Another earth orbit, one more trip around the sun, and suddenly my 14-year-old girl is gone, replaced by her 15-year-old self.

My firstborn and I have spent a lot of time together during summer holidays. We've welcomed grandparents from overseas, started training for our third mini-triathlon together, and have prepared her to start Year 11 at school. Already, she's freaking about exams: "It'll be so hard! I'm not ready."

Miss 15 is good at hard things. She's more ready than she knows.


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I tell her I'm proud of her work ethic, her love of sports and animals, her attention to friends and to detail. I can claim credit for keeping my daughter fed, buying her a ridiculous amount of football boots for rapidly sprouting feet; and keeping her housed and loved. However, I'm convinced old-soul kindness is braided into her DNA.

What more can I advise about how to treat people, places and things? I think of my friend Lee, who says, "Show, don't tell." It's practical guidance for writing and wise counsel for life.

I can show my daughter how to take deep breaths when I'm upset.

I can show her it's important to know how to say, "I'm sorry."

I can show her I don't overestimate my mum-ish powers when I admit there's much I don't know.

I can show her we need to get uncomfortable to get better at sport - plodding up Mauao makes us pant, no matter how many times we've practised the ascent.

I can show her mental gymnastics take time; a first draft is a sinkhole in which to toss clichés, adjectives, adverbs and flowery phrases. The good stuff is born in revision.


I can show her happy dances in the kitchen after dinner and sad sits on her bum. I can show her tears are normal and feeling blue is usually temporary.

I can show her love means laundry and lists, driving and directing.

And I demonstrate every day what it means to be fabulously flawed: focused and floundering, forgetful and fulfilled. Human.

Here's what I don't tell my teenager on the cusp of womanhood:

I don't tell her she's beautiful if I can compliment her efforts, instead. Anyone can look great online with the right filter; it's hard to fake training, trying and achieving.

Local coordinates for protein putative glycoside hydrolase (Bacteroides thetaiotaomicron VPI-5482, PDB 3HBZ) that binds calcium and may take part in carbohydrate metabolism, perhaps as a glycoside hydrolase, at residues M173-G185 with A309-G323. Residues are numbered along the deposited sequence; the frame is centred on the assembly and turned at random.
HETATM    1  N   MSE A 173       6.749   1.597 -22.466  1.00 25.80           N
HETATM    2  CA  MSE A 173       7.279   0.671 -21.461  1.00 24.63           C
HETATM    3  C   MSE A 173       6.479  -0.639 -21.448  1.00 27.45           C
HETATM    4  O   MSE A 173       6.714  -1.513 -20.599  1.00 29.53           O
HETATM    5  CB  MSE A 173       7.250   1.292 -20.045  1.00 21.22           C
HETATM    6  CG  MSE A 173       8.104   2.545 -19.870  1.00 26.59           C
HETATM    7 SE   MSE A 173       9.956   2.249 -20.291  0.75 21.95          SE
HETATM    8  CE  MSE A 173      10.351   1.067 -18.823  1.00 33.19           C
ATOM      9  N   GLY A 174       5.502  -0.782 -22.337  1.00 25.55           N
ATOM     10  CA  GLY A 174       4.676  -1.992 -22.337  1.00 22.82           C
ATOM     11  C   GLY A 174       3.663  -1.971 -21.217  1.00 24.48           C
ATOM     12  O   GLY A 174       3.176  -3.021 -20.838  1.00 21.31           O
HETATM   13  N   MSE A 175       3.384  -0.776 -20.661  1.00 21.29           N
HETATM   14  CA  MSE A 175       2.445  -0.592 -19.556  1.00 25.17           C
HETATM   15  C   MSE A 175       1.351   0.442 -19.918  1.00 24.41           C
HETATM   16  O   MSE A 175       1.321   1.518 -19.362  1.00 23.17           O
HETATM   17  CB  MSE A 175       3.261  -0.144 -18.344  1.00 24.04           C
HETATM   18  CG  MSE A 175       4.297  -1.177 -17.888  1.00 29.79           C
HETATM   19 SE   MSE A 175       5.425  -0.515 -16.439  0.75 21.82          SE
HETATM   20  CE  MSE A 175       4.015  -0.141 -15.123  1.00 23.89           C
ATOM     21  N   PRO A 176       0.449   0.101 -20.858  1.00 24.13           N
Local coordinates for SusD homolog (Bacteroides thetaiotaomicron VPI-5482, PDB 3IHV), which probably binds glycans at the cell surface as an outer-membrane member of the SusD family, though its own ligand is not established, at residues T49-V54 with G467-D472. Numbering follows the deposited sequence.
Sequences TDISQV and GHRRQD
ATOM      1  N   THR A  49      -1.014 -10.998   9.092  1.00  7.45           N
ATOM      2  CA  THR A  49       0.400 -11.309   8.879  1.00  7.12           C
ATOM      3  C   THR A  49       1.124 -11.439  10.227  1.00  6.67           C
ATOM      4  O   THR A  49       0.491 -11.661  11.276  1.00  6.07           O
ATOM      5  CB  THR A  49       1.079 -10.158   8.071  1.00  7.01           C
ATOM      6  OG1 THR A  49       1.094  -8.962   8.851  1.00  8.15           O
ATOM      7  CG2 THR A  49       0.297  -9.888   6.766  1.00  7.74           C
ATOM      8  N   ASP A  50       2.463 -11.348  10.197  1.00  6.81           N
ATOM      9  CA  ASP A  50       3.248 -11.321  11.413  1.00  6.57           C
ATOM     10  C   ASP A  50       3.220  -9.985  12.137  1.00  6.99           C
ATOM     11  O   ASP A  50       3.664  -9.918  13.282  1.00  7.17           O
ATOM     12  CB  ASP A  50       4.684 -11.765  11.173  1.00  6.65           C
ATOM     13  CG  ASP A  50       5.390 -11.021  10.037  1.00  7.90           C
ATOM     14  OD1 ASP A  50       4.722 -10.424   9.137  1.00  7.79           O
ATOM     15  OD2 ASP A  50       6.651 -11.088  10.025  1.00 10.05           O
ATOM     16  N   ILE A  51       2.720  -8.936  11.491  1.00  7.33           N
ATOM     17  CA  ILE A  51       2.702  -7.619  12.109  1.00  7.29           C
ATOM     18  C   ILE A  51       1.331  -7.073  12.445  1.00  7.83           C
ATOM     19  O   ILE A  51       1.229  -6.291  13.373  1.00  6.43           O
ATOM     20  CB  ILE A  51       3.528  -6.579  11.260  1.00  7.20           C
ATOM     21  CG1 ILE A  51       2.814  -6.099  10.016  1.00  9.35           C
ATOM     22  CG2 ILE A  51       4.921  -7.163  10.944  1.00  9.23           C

I won't comment on her weight unless it threatens her health, in which case it's time to seek medical advice. Bodies grow out as well as up, often tattooing purplish lines across hips and breasts that fade with time.

I won't tell her to sidestep a challenge. Not that she would, anyways. This is a child who, when faced with the knowledge someone had pitched her end-of-term art folder, re-created eight projects in one night.

I won't compare her to her brother (okay, this one is really tough; they're 20 months apart in age but different in personality and abilities). Miss 15 gets to be her own person. Lucky her, it's easier when you're the oldest.

I don't tell her she's selfish when she's self-absorbed. My firstborn is still a child, and children are egocentric.

I don't tell her, "Don't get pregnant," but rather explain reasons to delay sex and outline consequences of what can happen if she doesn't.

I don't say, "I was never good at [math, science, soccer, etc…]," because I don't want to give her an excuse not to strive. Both my children excel in areas I either didn't attempt growing up or in which I didn't apply enough effort.

I don't tell her not to be moody. It's age. It's hormones. It's part of what I signed up for when I had kids.

I don't tell her how to choose friends. I do support her when she decides to cut ties because someone has treated her with anything less than the respect and kindness she deserves.

I don't pressure her to pick a career path. She'll likely pursue many different avenues. Miss 15 can decide who she wants to be today, rather than fretting about the future.

I don't tell her I can heal all hurts. Instead, I embrace my girl, stroke her long hair and whisper, "I love you to infinity and back."